Even modest intake of red and processed meat every day could increase the risk of developing colorectal cancer, according to a study by British scientists.
The study, published Wednesday in the British medical journal International Journal of Epidemiology, found that people eating three rashers of bacon a day rather than just one could increase the risk of bowel cancer by 20 percent.
The research followed almost half a million British men and women aged between 40 and 69 for an average of 5.7 years.
During this time, 2,609 people developed bowel cancer.
For every 10,000 people in the study who ate 21 grams a day of red and processed meat, 40 were diagnosed with bowel cancer. The figure rose to 48 for those who ate 76 grams a day.
A rasher of bacon is equivalent to about 23 grams of processed meat.
For processed meat only, the risk was 19 percent higher for those who had an average of 29 grams per day, compared with those who had an average of 5 grams per day.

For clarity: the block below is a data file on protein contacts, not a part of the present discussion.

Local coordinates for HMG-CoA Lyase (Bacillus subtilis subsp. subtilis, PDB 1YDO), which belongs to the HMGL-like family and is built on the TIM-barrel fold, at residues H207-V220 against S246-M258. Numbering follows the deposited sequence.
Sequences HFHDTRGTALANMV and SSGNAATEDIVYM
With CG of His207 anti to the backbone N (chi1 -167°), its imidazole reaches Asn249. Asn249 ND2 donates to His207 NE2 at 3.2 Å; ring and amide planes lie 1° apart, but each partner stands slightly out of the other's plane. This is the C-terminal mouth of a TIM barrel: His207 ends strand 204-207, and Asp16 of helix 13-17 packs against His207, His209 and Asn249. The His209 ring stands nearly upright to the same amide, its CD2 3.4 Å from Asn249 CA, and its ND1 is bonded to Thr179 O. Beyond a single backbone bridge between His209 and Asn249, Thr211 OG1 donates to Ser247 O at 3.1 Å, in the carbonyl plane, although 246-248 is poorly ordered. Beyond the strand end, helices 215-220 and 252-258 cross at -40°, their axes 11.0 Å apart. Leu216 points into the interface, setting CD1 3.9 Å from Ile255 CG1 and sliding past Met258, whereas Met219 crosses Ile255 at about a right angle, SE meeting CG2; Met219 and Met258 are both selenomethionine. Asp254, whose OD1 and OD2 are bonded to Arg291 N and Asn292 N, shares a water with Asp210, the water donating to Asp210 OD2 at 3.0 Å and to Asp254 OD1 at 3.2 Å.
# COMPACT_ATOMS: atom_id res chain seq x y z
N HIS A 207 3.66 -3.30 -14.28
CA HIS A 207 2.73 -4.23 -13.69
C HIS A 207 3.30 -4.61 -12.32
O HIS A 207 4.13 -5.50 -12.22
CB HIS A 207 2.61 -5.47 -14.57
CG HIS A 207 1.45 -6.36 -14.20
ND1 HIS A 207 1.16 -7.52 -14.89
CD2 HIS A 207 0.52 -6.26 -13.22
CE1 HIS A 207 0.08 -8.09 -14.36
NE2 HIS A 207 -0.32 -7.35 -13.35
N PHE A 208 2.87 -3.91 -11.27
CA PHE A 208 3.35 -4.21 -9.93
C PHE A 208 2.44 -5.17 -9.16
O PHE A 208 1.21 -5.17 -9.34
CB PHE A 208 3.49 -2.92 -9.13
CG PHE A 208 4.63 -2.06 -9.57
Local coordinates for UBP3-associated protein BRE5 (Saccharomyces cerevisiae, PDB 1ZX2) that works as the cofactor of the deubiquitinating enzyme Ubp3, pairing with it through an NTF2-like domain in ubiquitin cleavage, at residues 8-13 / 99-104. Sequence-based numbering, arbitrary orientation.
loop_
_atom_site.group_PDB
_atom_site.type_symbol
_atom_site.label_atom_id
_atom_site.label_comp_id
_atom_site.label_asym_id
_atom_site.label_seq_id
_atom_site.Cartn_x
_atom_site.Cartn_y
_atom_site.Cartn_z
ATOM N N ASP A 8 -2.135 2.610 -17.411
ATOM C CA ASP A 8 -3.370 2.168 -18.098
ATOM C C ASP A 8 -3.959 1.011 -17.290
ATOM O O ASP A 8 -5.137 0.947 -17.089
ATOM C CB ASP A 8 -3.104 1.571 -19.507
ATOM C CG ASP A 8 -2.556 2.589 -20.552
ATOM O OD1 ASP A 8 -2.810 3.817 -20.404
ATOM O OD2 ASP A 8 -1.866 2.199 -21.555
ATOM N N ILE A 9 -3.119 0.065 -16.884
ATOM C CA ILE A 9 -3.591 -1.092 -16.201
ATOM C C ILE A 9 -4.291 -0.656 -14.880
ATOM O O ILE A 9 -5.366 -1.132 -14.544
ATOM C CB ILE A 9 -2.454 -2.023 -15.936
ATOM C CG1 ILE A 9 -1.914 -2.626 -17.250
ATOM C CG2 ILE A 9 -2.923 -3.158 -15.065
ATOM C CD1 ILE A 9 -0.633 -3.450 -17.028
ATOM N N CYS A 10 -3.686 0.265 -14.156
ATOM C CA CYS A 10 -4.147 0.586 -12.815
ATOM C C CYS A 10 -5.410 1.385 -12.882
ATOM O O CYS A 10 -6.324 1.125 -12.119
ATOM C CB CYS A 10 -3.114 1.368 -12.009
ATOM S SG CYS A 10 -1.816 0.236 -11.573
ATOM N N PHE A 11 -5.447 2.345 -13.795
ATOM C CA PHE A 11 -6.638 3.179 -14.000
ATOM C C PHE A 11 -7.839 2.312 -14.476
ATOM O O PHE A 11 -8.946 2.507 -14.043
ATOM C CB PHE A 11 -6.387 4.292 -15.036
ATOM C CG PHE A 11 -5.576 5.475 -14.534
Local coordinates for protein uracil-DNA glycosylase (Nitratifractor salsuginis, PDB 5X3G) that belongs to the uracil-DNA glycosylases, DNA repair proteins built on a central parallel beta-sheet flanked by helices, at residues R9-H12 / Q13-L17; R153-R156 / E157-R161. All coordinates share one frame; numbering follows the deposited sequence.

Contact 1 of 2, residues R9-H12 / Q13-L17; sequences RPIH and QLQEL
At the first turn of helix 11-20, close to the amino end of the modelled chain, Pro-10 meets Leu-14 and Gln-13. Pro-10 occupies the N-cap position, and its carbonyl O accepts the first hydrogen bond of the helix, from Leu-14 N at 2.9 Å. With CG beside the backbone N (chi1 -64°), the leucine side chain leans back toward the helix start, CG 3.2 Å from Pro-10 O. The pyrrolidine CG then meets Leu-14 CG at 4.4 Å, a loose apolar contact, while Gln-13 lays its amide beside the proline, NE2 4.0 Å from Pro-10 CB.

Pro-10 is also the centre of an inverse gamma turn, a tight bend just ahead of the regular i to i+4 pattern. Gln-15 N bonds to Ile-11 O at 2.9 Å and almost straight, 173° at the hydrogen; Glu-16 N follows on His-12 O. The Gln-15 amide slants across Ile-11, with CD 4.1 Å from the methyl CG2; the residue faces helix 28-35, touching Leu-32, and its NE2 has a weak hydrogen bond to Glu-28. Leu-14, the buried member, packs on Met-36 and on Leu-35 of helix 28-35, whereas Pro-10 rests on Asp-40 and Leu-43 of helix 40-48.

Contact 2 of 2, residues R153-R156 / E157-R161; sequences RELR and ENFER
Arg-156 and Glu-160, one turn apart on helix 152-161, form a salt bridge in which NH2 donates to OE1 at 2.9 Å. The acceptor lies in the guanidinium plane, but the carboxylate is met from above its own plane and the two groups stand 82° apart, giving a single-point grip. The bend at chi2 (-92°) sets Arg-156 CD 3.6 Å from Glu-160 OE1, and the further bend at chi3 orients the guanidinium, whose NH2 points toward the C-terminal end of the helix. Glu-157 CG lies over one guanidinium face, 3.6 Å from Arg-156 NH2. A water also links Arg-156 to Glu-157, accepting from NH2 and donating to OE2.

And for unprocessed red meats, the risk was 15 percent higher for people who ate 54 grams per day on average compared with those who had 8 grams per day.
The current guideline for red and processed meat consumption issued by British National Health Service is no more than 70 grams per day.
Bowel cancer is one of the most common types of cancer diagnosed in Britain. Around one in every 15 men and one in every 18 women will develop bowel cancer during their lifetime, according to Cancer Research UK, a cancer research and awareness charity in Britain.